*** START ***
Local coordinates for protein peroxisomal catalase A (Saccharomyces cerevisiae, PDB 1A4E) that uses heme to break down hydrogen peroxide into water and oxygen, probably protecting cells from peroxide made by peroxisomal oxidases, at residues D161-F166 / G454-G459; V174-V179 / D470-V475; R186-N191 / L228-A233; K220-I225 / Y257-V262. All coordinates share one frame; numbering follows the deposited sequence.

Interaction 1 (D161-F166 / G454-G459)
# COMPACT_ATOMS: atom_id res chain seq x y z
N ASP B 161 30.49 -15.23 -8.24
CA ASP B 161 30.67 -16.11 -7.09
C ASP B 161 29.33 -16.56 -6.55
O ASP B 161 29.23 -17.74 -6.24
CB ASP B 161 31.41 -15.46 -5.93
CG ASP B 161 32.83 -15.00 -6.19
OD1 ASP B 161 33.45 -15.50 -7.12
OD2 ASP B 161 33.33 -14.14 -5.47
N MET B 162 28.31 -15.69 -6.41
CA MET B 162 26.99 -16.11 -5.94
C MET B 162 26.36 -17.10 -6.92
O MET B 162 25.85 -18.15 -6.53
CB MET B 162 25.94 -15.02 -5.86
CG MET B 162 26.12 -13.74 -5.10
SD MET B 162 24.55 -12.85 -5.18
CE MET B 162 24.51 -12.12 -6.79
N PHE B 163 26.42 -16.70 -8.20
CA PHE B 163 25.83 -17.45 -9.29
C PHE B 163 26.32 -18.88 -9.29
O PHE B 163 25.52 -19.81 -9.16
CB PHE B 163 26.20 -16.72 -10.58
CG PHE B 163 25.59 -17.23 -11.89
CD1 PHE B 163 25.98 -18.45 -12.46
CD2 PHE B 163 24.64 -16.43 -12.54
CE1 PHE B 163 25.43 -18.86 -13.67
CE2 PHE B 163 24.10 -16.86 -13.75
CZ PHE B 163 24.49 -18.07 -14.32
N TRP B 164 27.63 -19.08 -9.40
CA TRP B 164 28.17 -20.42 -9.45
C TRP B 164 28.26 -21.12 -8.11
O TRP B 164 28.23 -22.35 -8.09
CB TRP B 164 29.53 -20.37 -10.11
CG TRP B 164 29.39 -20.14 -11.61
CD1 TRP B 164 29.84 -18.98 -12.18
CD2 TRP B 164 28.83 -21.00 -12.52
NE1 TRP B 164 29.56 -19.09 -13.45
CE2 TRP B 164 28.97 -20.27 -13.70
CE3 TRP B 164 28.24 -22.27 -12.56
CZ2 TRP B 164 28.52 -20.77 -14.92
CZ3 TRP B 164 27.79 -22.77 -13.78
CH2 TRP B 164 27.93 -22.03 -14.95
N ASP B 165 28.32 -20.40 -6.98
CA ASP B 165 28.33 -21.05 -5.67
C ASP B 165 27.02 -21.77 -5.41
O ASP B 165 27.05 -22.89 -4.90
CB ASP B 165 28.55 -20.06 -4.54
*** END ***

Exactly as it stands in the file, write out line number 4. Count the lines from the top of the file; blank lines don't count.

N ASP B 161 30.49 -15.23 -8.24